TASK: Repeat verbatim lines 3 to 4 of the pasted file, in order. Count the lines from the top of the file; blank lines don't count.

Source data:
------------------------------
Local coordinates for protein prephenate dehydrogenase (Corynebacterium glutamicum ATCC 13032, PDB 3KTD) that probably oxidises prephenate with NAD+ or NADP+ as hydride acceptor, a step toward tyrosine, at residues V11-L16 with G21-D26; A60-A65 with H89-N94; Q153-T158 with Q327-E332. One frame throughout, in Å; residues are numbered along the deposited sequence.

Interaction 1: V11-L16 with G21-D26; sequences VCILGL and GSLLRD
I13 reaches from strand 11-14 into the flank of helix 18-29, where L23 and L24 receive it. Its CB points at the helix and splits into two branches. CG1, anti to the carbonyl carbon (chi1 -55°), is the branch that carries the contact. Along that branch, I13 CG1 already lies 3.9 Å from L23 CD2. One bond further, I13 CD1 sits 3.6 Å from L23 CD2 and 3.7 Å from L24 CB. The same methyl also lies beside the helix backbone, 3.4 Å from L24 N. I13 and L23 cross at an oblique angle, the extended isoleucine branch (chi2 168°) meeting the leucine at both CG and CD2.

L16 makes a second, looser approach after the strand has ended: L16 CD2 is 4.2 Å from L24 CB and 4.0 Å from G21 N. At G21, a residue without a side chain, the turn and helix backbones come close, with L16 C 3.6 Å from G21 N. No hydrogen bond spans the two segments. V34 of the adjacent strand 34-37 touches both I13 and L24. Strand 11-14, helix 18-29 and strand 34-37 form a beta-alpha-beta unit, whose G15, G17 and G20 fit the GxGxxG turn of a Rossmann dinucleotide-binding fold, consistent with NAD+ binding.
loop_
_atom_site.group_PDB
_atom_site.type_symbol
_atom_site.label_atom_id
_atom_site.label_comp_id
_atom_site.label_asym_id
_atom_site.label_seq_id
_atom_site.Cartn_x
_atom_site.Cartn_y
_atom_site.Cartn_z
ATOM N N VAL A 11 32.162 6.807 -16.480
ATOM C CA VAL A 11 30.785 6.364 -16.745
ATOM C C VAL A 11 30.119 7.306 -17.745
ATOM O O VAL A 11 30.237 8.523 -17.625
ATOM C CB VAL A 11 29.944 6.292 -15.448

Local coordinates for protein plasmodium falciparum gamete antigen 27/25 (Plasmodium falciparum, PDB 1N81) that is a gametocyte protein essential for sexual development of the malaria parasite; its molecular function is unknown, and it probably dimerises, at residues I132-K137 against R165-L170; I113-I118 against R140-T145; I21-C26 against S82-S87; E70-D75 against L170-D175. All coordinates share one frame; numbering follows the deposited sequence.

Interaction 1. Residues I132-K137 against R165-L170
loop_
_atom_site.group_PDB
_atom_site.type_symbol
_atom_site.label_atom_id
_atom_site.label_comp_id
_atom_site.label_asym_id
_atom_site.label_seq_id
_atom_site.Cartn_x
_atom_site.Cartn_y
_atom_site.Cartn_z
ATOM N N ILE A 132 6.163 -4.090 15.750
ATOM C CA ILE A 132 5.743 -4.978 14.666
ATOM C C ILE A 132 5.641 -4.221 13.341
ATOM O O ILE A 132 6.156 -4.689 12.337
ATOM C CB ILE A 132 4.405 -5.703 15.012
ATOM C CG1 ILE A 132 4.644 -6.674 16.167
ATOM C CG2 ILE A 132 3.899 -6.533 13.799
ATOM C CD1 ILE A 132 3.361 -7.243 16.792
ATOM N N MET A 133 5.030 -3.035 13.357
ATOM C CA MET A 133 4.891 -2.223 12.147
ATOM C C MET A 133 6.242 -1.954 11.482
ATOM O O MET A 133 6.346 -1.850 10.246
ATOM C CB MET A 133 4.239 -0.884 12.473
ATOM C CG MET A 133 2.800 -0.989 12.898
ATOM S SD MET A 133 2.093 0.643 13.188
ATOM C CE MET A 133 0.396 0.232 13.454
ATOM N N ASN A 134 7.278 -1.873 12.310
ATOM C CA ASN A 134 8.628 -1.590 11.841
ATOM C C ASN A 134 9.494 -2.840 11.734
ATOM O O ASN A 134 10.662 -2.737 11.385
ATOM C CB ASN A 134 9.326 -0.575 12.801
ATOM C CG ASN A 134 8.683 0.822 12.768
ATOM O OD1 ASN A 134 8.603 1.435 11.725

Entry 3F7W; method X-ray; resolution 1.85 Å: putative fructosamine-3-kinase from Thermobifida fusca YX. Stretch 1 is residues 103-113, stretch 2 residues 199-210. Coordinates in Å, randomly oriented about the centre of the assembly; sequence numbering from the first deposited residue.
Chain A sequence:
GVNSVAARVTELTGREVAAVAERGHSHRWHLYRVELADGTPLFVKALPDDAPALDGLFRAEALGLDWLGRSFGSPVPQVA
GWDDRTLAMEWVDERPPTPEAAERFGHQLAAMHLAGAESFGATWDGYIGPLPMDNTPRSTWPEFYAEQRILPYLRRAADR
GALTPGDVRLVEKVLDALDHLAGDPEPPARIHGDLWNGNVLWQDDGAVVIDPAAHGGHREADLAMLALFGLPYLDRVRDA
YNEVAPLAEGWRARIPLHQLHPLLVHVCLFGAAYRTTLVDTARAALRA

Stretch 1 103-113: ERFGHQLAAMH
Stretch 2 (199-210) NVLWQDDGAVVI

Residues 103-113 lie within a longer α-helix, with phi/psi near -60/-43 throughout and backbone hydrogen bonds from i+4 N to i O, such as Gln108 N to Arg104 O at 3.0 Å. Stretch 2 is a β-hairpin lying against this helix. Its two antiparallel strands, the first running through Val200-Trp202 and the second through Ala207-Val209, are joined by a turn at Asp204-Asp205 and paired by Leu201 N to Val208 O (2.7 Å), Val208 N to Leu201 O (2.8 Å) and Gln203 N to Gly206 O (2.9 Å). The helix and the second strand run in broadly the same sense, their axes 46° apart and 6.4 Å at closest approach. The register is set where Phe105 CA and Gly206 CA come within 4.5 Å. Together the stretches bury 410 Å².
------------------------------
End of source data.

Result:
I13 reaches from strand 11-14 into the flank of helix 18-29, where L23 and L24 receive it. Its CB points at the helix and splits into two branches. CG1, anti to the carbonyl carbon (chi1 -55°), is the branch that carries the contact. Along that branch, I13 CG1 already lies 3.9 Å from L23 CD2. One bond further, I13 CD1 sits 3.6 Å from L23 CD2 and 3.7 Å from L24 CB. The same methyl also lies beside the helix backbone, 3.4 Å from L24 N. I13 and L23 cross at an oblique angle, the extended isoleucine branch (chi2 168°) meeting the leucine at both CG and CD2.

L16 makes a second, looser approach after the strand has ended: L16 CD2 is 4.2 Å from L24 CB and 4.0 Å from G21 N. At G21, a residue without a side chain, the turn and helix backbones come close, with L16 C 3.6 Å from G21 N. No hydrogen bond spans the two segments. V34 of the adjacent strand 34-37 touches both I13 and L24. Strand 11-14, helix 18-29 and strand 34-37 form a beta-alpha-beta unit, whose G15, G17 and G20 fit the GxGxxG turn of a Rossmann dinucleotide-binding fold, consistent with NAD+ binding.